“Any way we could,” Dolan said.” I believe we were preparing for a trip to D.C. at this point. If need be, take up arms if we had to. There was a feeling our country was slipping out of our fingers. We needed to take back our country. Conquer or die.”
Dolan eventually joined other members of the Florida chapter of the Oath Keepers in traveling to D.C. ahead of Jan. 6. He testified his command structure on Jan. 6 was Kenneth Harrelson, Meggs and Rhodes – three of the five co-defendants in the trial. He also told jurors he contributed a rifle and pistol to the quick reaction force staged at an Arlington hotel. He said he understood the purpose of the QRF was to “get our firearms in order to stop the certification of the election in Congress” – a key point prosecutors need to convince jurors of to secure a conviction on the top charge of seditious conspiracy.
Jurors have heard repeatedly about Rhodes’ desire for Trump to invoke the Insurrection Act before and on Jan. 6. On Tuesday, Dolan testified that he believed if Trump invoked the act it would “militarize the militias” and result in “government-on-government” fighting as portions of the federal government and military sided with Trump, while others sided with Biden. Under questioning from Nestler, Dolan said he thought Congress would have been the pro-Biden, “anti-government” side the Oath Keepers would have fought.
On Jan. 6, Dolan eventually did wind up in the halls of Congress when he and other Oath Keepers entered the building in a military-style stack formation after the police line broke. Jurors saw images of Dolan and other members of the mob chanting, “Treason!” as they occupied the Capitol.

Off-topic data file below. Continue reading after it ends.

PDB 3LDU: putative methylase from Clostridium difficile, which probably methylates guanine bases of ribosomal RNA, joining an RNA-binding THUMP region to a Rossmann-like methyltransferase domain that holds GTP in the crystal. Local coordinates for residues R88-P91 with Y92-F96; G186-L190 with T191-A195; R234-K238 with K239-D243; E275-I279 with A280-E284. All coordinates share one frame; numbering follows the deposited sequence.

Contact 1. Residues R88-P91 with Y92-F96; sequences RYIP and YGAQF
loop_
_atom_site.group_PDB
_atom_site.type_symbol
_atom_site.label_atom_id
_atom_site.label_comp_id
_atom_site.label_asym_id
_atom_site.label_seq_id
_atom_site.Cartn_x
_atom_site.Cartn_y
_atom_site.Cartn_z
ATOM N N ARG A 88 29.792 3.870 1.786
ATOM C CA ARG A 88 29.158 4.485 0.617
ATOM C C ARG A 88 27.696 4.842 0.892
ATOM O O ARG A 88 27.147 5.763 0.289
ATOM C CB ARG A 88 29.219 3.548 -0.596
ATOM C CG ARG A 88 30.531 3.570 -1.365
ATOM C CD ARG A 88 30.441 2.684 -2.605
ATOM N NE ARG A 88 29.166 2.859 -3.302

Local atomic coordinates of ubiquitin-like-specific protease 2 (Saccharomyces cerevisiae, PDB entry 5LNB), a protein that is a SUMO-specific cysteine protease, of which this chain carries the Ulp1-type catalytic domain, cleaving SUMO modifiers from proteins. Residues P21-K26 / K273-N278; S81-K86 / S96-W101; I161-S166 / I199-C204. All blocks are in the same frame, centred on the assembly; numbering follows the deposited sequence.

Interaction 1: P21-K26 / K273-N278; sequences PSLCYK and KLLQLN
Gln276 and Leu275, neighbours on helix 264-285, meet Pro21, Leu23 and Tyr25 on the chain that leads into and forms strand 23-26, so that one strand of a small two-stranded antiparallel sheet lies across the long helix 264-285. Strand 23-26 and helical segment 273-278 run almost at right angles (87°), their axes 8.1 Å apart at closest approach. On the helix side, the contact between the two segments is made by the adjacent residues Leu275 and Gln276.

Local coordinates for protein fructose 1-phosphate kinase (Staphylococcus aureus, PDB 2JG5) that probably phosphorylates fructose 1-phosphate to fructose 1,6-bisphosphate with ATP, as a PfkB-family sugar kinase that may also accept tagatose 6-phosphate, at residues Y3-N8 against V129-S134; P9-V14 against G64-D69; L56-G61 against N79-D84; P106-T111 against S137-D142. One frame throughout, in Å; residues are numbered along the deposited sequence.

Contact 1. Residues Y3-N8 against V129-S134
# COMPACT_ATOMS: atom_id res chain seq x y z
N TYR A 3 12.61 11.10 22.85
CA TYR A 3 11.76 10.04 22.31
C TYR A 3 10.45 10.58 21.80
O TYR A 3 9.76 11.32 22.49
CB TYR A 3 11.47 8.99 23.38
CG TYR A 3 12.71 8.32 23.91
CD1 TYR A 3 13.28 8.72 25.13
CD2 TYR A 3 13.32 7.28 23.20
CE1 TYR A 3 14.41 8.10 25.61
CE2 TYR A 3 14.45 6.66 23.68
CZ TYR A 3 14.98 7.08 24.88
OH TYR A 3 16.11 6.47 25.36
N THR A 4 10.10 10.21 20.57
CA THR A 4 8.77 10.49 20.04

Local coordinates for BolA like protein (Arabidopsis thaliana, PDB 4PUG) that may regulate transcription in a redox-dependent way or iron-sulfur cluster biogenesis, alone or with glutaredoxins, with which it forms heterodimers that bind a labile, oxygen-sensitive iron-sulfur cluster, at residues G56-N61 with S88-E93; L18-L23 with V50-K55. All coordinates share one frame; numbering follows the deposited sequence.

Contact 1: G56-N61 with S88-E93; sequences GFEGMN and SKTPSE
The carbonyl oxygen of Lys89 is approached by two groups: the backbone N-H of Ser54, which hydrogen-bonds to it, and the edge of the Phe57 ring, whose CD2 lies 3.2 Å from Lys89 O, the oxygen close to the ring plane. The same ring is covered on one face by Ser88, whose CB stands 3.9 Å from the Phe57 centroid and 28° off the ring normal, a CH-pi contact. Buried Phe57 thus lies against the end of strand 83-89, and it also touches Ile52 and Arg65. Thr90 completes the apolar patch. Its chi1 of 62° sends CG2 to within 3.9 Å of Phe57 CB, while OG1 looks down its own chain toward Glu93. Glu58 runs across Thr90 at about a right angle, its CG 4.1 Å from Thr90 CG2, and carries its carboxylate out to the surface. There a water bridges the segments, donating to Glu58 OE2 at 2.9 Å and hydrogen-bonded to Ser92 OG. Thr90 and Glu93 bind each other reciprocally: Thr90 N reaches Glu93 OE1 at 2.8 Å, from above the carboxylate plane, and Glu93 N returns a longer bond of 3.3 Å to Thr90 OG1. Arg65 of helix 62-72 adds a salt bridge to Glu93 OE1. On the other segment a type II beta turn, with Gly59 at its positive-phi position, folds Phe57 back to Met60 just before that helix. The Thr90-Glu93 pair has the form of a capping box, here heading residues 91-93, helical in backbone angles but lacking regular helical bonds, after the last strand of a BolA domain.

“I wanted them to hear and feel the anger, the frustration, the rage that I felt,” Dolan said. “They were betraying the country. I wanted them to know that and stop doing it. I wanted them to be afraid of me. People will act out of kindness. They will act out of charity. But they will act out of fear too. If they weren’t going to, in my opinion, do the right thing, then maybe they could be scared into doing the right thing.”
Prosecutors ended the day by having Dolan walk through the terms of his plea agreement, which could see him facing 5-7 years in prison at sentencing. In the final question of the day, Nestler asked why he decided to plead guilty even facing such a significant sentence.
“I helped coordinate, I helped plan, I helped set up, I helped drive up to D.C.” Dolan said. “I talked about my desire in wanting to stop what I saw as an illegitimate government, or not duly elected government, from taking power. To further that end, I threw my rifle and pistol in a car. I took people up there. Ultimately, I ended up at the steps of the Capitol to try to stop the Congress from going through with the certification of the election for President Biden.”
Defense attorneys will have their opportunity to cross-examine Dolan beginning Wednesday morning, although he may not be the only cooperating witness they have to contend with. At least six Oath Keepers who accepted plea deals were considered to be potential witnesses for the trial, including Alabama Oath Keeper Joshua James, who pleaded guilty earlier this year to the seditious conspiracy charge.